Bonds. Sosa. McGwire. A-Rod. Manny. Clemens. All names that just years ago were exalted as American heroes, each having re-written baseball’s record books. Now every one wallows in shame, having been exposed as a cheater.

In doing so, each one of these players has stolen something. They’ve stolen records from our most revered heroes like Hank Aaron. They’ve stolen millions of dollars, having been paid enormous contracts based on numbers they didn’t earn. And they’ve stolen championship rings from other, more deserving players.

For years, the American media and baseball fans simply refused to see what was in front of their eyes. Roger Maris’ single season home run record of 61 stood for 37 years, then was broken by two players in the same year in 1998. Three years later, the new record of 70 was bested by Barry Bonds, who hit 73. Sammy Sosa hit more than 60 home runs three times. Roger Clemens won three Cy Young awards before age 34, and four afterwards – including one at age 41, when he went 18-4 with the Houston Astros.

We came up with plenty of excuses. The ballparks were smaller. The balls were juiced. Players were eating better and working out more. We were so enamored with the fairy tale that we refused to believe the most obvious of explanations. Even after it became clear that steroids were wiping the record books clean, the players’ supporters made excuses – steroids couldn’t make you hit the ball farther, they said. Pitchers couldn’t use it because they’d get too bulky and muscular.

The example of steroids in baseball has uncovered what truly has become America’s newest pastime – choosing to ignore facts that are staring us in the face. We put on a blindfold and jam our fingers in our ears to block out any information that might be uncomfortable in the short term, but could be disastrous over time.

Sadly, baseball is perhaps the least important instance where we’re willfully deceiving ourselves based on the evidence before us. For years, we thought it would be a great idea to give zero percent down home mortgages to high risk homeowners, merely so we could say we were helping people afford houses. Naturally, when these lenders began to fail, the economy came crashing down faster than Rafael Palmiero’s Hall of Fame chances.

Today, we’re being told that we can have government spend its way out of a recession, despite all the historical evidence to the contrary. We are being told that when health care is free, that people will actually use less of it. (Remember the lines outside George Webb restaurants when the Brewers started the season 13-0 in 1987 and the restaurant was giving out free burgers?)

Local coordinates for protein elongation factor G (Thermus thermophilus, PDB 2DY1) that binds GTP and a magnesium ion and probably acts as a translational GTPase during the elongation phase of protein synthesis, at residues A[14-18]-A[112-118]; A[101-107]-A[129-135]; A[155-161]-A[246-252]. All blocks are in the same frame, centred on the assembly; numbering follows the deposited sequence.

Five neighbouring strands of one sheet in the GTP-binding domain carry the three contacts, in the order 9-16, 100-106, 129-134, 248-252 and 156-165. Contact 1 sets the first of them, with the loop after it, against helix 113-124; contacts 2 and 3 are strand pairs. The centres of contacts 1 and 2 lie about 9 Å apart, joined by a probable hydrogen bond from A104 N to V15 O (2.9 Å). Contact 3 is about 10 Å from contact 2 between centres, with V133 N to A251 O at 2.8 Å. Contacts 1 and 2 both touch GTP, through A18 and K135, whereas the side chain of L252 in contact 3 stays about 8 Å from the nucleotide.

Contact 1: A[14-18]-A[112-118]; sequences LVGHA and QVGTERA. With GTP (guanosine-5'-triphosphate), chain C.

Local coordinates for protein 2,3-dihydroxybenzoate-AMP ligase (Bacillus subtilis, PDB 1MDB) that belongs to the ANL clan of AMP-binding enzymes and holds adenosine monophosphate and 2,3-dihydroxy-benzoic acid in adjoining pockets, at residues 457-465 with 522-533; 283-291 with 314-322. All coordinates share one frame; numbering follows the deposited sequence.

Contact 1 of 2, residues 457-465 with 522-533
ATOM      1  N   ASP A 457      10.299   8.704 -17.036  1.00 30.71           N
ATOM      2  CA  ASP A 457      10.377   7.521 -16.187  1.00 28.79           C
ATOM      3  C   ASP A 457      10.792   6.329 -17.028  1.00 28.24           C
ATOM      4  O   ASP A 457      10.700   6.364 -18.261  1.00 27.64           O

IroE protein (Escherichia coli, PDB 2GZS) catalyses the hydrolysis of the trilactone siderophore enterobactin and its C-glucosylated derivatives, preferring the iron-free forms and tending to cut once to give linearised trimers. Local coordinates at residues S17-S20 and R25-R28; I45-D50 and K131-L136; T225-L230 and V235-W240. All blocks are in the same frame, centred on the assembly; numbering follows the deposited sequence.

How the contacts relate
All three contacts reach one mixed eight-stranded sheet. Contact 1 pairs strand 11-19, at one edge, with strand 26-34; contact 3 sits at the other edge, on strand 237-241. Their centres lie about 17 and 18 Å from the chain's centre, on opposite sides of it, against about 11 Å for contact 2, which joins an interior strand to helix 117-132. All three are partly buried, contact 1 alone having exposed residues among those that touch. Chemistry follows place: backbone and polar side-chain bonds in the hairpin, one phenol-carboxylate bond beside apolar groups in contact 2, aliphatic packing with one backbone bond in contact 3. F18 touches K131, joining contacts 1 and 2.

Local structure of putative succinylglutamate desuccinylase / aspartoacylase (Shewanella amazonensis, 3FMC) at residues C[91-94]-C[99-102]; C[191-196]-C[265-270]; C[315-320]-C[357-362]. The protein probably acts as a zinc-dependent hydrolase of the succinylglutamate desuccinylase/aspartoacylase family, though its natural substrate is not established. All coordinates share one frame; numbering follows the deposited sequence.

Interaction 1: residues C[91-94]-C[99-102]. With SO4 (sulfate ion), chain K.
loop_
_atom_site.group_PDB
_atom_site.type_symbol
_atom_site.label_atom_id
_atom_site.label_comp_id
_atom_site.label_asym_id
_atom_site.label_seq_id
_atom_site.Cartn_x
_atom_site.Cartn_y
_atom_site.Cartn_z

We are told that we need to make it more expensive for employers to keep their employees, then we’re shocked when businesses move jobs overseas. We are told that the same government that has reigned over years of massive deficits is going to teach General Motors how to turn a profit. (Which is somewhat like baseball putting Jose Canseco in charge of its steroid policy.)

In Wisconsin, we continue to choose to ignore facts that should instruct our behavior for the better. We seem to believe that the growing structural deficits our state government is running have nothing to do with higher taxes, as the state raises taxes by over $3 billion to try to fix it. Our politicians tell us that they can prevent businesses (oil companies, hospitals) from passing along tax increases to the consumer, despite no recorded case in human history where consumers didn’t end up paying more for goods and services to offset the tax. We vilify banks who loan exorbitant sums of money to individuals, then our state government turns around and increases its own borrowing by $3.3 billion during a recession.

And yet we roll on, completely unwilling to draw any connection between our current plight and the actions of our government. To Americans, two plus two now equals “don’t bother me right now.”

Baseball still has the ability to do what’s right. It can grant Hank Aaron and Roger Maris their rightful records back, and permanently recognize the Steroid Era for what is was (and continues to be).

But where do we go to get our economy back? Where do people who have lost their jobs because of excessive taxes and business regulation go to recoup those lost paychecks? How do we un-do all the damaging programs set into motion for the aggrandizement of political careers and not for the betterment of our citizens?

Ironically, many Americans this summer will seek respite from such questions out at the ballpark. In a bad economy, they will enjoy paying six dollars for a hot dog to pay Alex Rodriguez’ steroid-inflated salary.

-June 29, 2009